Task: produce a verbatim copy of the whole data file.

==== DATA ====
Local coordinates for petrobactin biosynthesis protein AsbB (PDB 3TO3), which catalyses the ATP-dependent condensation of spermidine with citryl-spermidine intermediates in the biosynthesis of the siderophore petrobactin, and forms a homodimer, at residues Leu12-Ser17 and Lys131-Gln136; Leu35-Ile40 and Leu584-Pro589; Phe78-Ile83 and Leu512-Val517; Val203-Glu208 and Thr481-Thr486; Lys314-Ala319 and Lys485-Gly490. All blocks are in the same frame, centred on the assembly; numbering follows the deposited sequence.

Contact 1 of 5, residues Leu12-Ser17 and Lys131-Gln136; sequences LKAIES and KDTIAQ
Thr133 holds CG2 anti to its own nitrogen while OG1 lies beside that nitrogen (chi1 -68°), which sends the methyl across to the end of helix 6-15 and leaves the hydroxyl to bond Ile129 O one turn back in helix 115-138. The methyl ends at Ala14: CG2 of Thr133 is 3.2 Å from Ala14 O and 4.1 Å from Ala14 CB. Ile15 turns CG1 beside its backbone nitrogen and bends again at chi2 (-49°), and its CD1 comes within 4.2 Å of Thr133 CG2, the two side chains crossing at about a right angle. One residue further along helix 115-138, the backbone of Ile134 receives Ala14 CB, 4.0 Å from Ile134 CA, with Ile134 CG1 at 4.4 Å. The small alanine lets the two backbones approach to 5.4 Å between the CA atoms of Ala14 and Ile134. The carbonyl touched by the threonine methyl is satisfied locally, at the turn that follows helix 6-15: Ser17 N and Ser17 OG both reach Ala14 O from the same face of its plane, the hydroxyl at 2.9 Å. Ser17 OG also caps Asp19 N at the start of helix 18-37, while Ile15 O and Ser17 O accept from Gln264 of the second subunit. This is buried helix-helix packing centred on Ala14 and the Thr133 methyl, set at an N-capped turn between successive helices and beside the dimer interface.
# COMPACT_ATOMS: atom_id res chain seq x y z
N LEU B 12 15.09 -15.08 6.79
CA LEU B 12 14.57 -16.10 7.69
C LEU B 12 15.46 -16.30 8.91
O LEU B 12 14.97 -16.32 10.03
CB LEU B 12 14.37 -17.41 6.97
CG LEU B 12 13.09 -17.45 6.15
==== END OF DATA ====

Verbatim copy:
Local coordinates for petrobactin biosynthesis protein AsbB (PDB 3TO3), which catalyses the ATP-dependent condensation of spermidine with citryl-spermidine intermediates in the biosynthesis of the siderophore petrobactin, and forms a homodimer, at residues Leu12-Ser17 and Lys131-Gln136; Leu35-Ile40 and Leu584-Pro589; Phe78-Ile83 and Leu512-Val517; Val203-Glu208 and Thr481-Thr486; Lys314-Ala319 and Lys485-Gly490. All blocks are in the same frame, centred on the assembly; numbering follows the deposited sequence.

Contact 1 of 5, residues Leu12-Ser17 and Lys131-Gln136; sequences LKAIES and KDTIAQ
Thr133 holds CG2 anti to its own nitrogen while OG1 lies beside that nitrogen (chi1 -68°), which sends the methyl across to the end of helix 6-15 and leaves the hydroxyl to bond Ile129 O one turn back in helix 115-138. The methyl ends at Ala14: CG2 of Thr133 is 3.2 Å from Ala14 O and 4.1 Å from Ala14 CB. Ile15 turns CG1 beside its backbone nitrogen and bends again at chi2 (-49°), and its CD1 comes within 4.2 Å of Thr133 CG2, the two side chains crossing at about a right angle. One residue further along helix 115-138, the backbone of Ile134 receives Ala14 CB, 4.0 Å from Ile134 CA, with Ile134 CG1 at 4.4 Å. The small alanine lets the two backbones approach to 5.4 Å between the CA atoms of Ala14 and Ile134. The carbonyl touched by the threonine methyl is satisfied locally, at the turn that follows helix 6-15: Ser17 N and Ser17 OG both reach Ala14 O from the same face of its plane, the hydroxyl at 2.9 Å. Ser17 OG also caps Asp19 N at the start of helix 18-37, while Ile15 O and Ser17 O accept from Gln264 of the second subunit. This is buried helix-helix packing centred on Ala14 and the Thr133 methyl, set at an N-capped turn between successive helices and beside the dimer interface.
# COMPACT_ATOMS: atom_id res chain seq x y z
N LEU B 12 15.09 -15.08 6.79
CA LEU B 12 14.57 -16.10 7.69
C LEU B 12 15.46 -16.30 8.91
O LEU B 12 14.97 -16.32 10.03
CB LEU B 12 14.37 -17.41 6.97
CG LEU B 12 13.09 -17.45 6.15